Stephen Crabb backs collaboration to grow Wales
Welsh secretary Stephen Crabb has set out his party's economic plans to an audience of business people in Cardiff.
While on health the UK and Welsh governments may be fighting head to head, on the economy Mr Crabb took a slightly more collaborative approach
He said both governments worked to deliver electrification of the Swansea-Paddington and Valleys rail lines.
They also stood "shoulder to shoulder" to sell Wales to the world at the UK Investment Summit in November.
Mr Crabb added that Wales needed both governments "working together".
The harsh reality is that both governments can influence the Welsh economy and neither can be solely responsible for whether the economy grows or falters.
But that is where the partnership approach ended.
Mr Crabb claimed there are 26,000 more businesses in Wales than when the coalition government took over in Westminster and he said there are 100,000 extra private sector jobs than four years ago.
So how has employment changed in Wales since 2010?
The numbers of jobs
In 2010 there were just over 1.3 million people working in Wales.
The latest Office for National Statistics (ONS) figures released in December showed that between August and October 2014, 1,365,000 were working in Wales.
That's 64,000 more than in 2010.
Mr Crabb says that the majority of the new jobs created in Wales have been full time.
That is correct, but if you look deep inside the latest Labour Force figures for June 2014, 24,000 people had been taken on to new jobs compared to the year earlier - and of those, one quarter (or 6,000) were a second job and a quarter (6,000) were temporary jobs.
Latest figures for December show there were 41,000 fewer jobs in Wales than 12 months earlier, according to the ONS.
The types of jobs
It is interesting too looking at the different sectors of the economy.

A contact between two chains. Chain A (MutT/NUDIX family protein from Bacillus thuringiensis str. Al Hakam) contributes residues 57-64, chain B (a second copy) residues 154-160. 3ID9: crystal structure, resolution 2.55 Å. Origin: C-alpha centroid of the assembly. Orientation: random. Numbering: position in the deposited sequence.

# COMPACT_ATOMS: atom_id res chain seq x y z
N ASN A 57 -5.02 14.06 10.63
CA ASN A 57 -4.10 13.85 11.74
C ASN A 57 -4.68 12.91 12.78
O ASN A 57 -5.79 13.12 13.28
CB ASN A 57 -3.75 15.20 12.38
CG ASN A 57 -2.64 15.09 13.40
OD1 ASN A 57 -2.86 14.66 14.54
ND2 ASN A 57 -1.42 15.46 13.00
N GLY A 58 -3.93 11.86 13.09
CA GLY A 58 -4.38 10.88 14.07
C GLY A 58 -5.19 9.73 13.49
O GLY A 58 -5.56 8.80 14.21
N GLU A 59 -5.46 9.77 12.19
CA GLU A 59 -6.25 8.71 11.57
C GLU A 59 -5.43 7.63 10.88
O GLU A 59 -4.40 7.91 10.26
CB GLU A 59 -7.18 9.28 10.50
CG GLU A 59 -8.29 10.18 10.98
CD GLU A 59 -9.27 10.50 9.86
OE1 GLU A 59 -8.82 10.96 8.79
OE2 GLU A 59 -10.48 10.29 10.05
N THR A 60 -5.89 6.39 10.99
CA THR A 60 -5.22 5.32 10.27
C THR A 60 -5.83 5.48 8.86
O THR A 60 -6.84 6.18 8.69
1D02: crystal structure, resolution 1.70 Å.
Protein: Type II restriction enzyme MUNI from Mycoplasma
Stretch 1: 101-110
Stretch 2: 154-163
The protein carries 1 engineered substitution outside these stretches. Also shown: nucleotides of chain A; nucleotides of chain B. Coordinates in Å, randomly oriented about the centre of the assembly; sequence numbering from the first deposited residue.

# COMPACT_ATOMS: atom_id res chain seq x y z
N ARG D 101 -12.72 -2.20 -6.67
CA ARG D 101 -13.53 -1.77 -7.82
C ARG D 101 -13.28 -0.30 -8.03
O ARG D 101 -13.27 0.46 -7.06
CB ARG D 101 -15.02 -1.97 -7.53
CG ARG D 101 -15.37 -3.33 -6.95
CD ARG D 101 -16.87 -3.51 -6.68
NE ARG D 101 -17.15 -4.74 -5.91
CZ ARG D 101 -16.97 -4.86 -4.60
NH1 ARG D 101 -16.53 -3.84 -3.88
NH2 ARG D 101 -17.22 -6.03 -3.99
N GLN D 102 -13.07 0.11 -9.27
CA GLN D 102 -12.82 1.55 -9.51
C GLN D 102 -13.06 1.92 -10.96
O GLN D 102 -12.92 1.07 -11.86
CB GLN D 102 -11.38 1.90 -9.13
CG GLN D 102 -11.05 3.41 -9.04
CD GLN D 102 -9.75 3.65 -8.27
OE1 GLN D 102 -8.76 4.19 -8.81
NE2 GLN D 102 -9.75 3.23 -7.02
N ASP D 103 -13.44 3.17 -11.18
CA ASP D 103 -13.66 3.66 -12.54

A 9% growth in people working in manufacturing is very significant for us because in Wales that's an important area.
A 10% increase in finance and insurance jobs is interesting too.
There has also been 3% growth in jobs in the public sector in Wales between 2010 and 2013.
When you look more closely, there has been a fall in employment in local and central government of 3%. But that is mitigated by a 7% increase in jobs in education.
Case study - finding a job
One of those who has gone back to work in 2014 is Joanne Jones, from Nantyglo, Blaenau Gwent.
She was unemployed for around nine years while she brought up her children but has now found a permanent job as a receptionist with a housing association after joining a job club and a work placement.
Were the economics of the 2000s bad for Wales?
Mr Crabb was most critical of the last Labour government for the type of economy it had encouraged - based on the growth of City of London and financial services.
He said "we lived under an illusion of growth and economic success" while he says Wales lost out and became poorer.
Economy and 'social renewal'
The Welsh secretary said economic health was "the path to social renewal" which included fewer workless households for children.
He said his government's cuts in corporation tax, reduction in National Insurance contributions for employers and introduction of Employment Allowances were helping businesses grow.